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LINGUIST List 23.3225

Sun Jul 29 2012

Diss: Phonetics/ Sociolinguistics: Zimman: 'Voices in Transition...'

Editor for this issue: Lili Xia <lxialinguistlist.org>

Date: 28-Jul-2012
From: Lal Zimman <zimmancolorado.edu>
Subject: Voices in Transition: Testosterone, Transmasculinity, and the Gendered Voice among Female-to-Male Transgender People
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Institution: University of Colorado at Boulder
Program: Department of Linguistics
Dissertation Status: Completed
Degree Date: 2012

Author: Lal Zimman

Dissertation Title: Voices in Transition: Testosterone, Transmasculinity, and the Gendered Voice among Female-to-Male Transgender People

Linguistic Field(s): Phonetics

Dissertation Director:
Kira Hall

Dissertation Abstract:

This dissertation is based on a long-term ethnographic and
sociophonetic study of 15 transgender people on the female-to-male
(or transmasculine) identity spectrum. The focus of the study is the way
these individuals' voices change during the first 1-2 years of
masculinizing hormone therapy, which brings about a drop in vocal
pitch along with other salient physiological changes. Based on regular
recordings of participants during a one year period, the analysis tracks
changes in fundamental frequency as well as formant frequencies and
the acoustic characteristics of [s], each of which has a different place in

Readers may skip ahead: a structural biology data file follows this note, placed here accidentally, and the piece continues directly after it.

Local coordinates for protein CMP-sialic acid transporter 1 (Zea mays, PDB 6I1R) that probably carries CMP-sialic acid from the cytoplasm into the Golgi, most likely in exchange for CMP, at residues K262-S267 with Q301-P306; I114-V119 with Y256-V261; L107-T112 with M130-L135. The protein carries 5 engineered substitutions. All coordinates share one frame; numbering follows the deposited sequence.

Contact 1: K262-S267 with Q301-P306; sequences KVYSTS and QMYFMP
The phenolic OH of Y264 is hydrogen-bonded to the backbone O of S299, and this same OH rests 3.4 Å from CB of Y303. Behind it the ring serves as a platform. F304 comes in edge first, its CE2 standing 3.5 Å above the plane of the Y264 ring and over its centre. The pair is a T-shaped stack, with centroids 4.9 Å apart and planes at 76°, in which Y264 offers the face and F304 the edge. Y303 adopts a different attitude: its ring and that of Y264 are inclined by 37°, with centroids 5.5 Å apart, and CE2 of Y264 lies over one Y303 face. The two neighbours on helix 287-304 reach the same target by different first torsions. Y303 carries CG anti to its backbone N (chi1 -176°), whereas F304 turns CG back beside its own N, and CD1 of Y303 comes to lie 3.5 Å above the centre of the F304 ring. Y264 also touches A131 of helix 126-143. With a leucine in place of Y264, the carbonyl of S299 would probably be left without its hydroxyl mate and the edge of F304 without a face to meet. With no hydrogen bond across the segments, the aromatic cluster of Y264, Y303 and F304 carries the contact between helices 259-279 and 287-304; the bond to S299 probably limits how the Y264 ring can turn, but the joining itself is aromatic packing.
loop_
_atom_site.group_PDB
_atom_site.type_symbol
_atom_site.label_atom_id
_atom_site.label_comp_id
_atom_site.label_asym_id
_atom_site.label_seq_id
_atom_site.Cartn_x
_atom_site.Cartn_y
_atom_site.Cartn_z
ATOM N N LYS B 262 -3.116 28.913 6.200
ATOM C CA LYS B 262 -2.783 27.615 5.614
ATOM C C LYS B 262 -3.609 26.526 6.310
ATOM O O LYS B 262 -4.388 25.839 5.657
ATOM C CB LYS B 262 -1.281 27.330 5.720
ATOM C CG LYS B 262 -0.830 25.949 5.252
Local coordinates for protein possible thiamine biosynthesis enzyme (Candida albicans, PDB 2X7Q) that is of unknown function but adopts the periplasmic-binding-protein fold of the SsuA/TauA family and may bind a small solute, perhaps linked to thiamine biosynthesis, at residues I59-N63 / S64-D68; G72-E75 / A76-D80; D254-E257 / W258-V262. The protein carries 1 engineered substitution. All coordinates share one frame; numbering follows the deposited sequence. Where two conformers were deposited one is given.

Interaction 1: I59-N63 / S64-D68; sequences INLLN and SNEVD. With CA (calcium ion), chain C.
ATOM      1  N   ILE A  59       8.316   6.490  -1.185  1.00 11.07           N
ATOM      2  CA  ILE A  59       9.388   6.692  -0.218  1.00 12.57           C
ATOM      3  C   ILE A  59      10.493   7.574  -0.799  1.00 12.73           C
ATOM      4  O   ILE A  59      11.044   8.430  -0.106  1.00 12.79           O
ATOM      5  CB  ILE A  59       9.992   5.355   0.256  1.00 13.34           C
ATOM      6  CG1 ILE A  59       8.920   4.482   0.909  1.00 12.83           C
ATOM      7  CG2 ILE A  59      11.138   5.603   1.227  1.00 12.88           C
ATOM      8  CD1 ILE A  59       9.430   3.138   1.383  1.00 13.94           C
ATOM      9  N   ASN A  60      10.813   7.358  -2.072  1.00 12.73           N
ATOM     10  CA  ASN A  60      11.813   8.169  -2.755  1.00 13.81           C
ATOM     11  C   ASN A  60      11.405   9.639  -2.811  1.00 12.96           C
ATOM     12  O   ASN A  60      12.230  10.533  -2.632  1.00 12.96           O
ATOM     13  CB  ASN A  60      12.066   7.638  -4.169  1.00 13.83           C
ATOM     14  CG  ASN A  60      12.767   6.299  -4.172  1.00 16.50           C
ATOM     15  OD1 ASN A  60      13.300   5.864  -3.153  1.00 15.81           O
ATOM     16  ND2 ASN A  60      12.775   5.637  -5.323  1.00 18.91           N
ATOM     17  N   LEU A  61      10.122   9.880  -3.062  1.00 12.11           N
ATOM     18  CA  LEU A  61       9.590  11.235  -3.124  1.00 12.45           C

biology-driven theories of gender and the voice. In addition to
ostensibly hormonally driven changes to speakers' available
fundamental frequency range, I present evidence that these speakers
are engaged in various types of articulatory shifts as part of their
gender role transition, which affect both formants and [s]. However, I
argue that changes in all three of the phonetic domains examined here
must be situated in both sociocultural and linguistic context, even
where biology appears to play a significant role. The analyses
presented, which include attention to both intra- and inter-speaker
variation, draw on a multilayered understanding of gender derived from
transgender people's own distinctions between gender assignment,
gender role, gender identity, and gender presentation. My speakers'
metalinguistic commentary on gender and the voice further elucidates
the constellations of phonetic features that combine to create their
cohesive gendered speaking styles. Ultimately, I focus on the ways that
changes in one phonetic variable, like pitch, can recontextualize other
elements of a speaker's linguistic style, like the acoustic spectrum of
[s]. This connection drives home the necessity of considering the
relationship between linguistic characteristics, rather than treating them
as entirely separable variables. Attention to stylistic wholes, over
individual variables, points us toward the notion that transmasculine
individuals do not engage in across-the-board masculinization, but
rather bring together acoustic characteristics acquired from disparate
sources in order to construct phonetic styles that reflect their complex
affiliations with manhood, maleness, and masculinity.

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